The Jewish Holy Days: Part III
Jerry Katz - December 15, 2008
The spring brings new hope and life to all things and of course for the Jews brings a new set of holy days to commemorate their religion and history. There are three notable spring holy days, Tu B'Shvat, Purim, and Passover. Tu B'Shvat is considered one of the four dates on the Jewish calendar that marks a perspective beginning in the year. Its name comes from the date on which it is celebrated, namely the 15th day of the Hebrew month of Shvat, usually in late January or early February. Tu B'Shvat is normally known as a minor festival and in ancient times was set aside to mark the beginning of springtime in the Holy Lands.
Boris Dubrov: Passover
Tu B'Shvat, also known as "New Year for Trees." is the season in which the earliest-blooming trees in Israel awake from winter begin their new fruit-bearing cycle. It also has a legal connotation in that it represents the time when various tithes that must be separated from produce grown in the Holy Land. It is marked by eating fruit, especially fruits that are singled out by the Torah in its praise of the bounty of the Holy Land: grapes, figs, pomegranates, olives and dates. On Tu B'Shvat Jews remember that "Man is a tree of the field" (Deuteronomy 20:19) and try to reflect on the lessons that they can derive from the tree and plants around them.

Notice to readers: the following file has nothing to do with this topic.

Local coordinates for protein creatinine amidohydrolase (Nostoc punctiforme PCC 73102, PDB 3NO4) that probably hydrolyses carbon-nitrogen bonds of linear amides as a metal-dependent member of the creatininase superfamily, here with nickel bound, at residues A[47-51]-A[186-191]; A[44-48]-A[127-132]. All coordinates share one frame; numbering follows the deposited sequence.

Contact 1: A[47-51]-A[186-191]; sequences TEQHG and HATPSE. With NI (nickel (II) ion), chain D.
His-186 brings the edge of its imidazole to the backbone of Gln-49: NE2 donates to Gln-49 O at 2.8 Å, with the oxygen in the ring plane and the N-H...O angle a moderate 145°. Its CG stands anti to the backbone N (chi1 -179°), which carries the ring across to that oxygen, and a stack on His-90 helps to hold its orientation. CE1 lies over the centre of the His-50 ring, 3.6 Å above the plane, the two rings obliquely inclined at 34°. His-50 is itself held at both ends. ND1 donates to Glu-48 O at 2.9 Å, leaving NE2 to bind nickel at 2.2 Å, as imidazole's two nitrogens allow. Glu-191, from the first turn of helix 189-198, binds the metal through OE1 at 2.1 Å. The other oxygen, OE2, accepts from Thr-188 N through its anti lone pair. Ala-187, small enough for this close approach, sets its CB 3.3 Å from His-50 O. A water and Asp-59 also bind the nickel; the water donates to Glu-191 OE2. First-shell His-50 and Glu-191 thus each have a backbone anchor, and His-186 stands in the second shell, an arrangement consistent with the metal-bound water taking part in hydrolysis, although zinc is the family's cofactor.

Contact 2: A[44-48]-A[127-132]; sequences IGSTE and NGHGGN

Purim is the Jewish holiday that commemorates the deliverance of the Jews of Persia from a massacre that had been planned against them. It falls on the 14th day of the Jewish month of Adar, usually in March one month before Passover. One of the major features of Purim is the reading from the Book of Esther or the "Megilla" which tells the story of a series of events that happen during a nine year period during the rule of King Ahasuerus of ancient Babylon.
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